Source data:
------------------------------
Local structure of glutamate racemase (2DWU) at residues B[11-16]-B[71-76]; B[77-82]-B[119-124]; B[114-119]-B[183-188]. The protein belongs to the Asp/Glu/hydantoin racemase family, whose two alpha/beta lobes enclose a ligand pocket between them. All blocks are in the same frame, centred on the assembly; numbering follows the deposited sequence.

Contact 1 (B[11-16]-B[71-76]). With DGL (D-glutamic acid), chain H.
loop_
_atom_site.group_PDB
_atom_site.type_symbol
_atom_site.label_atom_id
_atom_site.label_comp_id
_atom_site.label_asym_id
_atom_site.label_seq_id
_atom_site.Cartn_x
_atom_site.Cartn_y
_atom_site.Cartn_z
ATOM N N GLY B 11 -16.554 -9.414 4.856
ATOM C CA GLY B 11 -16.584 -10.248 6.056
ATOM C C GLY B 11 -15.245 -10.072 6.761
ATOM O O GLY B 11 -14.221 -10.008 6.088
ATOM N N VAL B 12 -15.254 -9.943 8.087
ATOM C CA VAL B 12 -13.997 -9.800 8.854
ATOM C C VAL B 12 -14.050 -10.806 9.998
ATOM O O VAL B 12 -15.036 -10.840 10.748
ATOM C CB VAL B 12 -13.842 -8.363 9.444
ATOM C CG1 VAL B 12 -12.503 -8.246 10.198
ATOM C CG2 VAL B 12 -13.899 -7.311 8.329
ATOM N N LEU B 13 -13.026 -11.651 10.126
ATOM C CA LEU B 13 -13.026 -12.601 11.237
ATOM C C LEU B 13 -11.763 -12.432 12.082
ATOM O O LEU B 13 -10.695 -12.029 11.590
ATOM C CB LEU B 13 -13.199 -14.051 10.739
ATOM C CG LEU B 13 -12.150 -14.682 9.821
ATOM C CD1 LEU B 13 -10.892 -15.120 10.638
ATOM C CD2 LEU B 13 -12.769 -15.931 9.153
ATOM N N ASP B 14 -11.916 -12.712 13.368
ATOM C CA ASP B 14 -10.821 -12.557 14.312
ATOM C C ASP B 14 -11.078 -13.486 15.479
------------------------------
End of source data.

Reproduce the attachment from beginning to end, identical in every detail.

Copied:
Local structure of glutamate racemase (2DWU) at residues B[11-16]-B[71-76]; B[77-82]-B[119-124]; B[114-119]-B[183-188]. The protein belongs to the Asp/Glu/hydantoin racemase family, whose two alpha/beta lobes enclose a ligand pocket between them. All blocks are in the same frame, centred on the assembly; numbering follows the deposited sequence.

Contact 1 (B[11-16]-B[71-76]). With DGL (D-glutamic acid), chain H.
loop_
_atom_site.group_PDB
_atom_site.type_symbol
_atom_site.label_atom_id
_atom_site.label_comp_id
_atom_site.label_asym_id
_atom_site.label_seq_id
_atom_site.Cartn_x
_atom_site.Cartn_y
_atom_site.Cartn_z
ATOM N N GLY B 11 -16.554 -9.414 4.856
ATOM C CA GLY B 11 -16.584 -10.248 6.056
ATOM C C GLY B 11 -15.245 -10.072 6.761
ATOM O O GLY B 11 -14.221 -10.008 6.088
ATOM N N VAL B 12 -15.254 -9.943 8.087
ATOM C CA VAL B 12 -13.997 -9.800 8.854
ATOM C C VAL B 12 -14.050 -10.806 9.998
ATOM O O VAL B 12 -15.036 -10.840 10.748
ATOM C CB VAL B 12 -13.842 -8.363 9.444
ATOM C CG1 VAL B 12 -12.503 -8.246 10.198
ATOM C CG2 VAL B 12 -13.899 -7.311 8.329
ATOM N N LEU B 13 -13.026 -11.651 10.126
ATOM C CA LEU B 13 -13.026 -12.601 11.237
ATOM C C LEU B 13 -11.763 -12.432 12.082
ATOM O O LEU B 13 -10.695 -12.029 11.590
ATOM C CB LEU B 13 -13.199 -14.051 10.739
ATOM C CG LEU B 13 -12.150 -14.682 9.821
ATOM C CD1 LEU B 13 -10.892 -15.120 10.638
ATOM C CD2 LEU B 13 -12.769 -15.931 9.153
ATOM N N ASP B 14 -11.916 -12.712 13.368
ATOM C CA ASP B 14 -10.821 -12.557 14.312
ATOM C C ASP B 14 -11.078 -13.486 15.479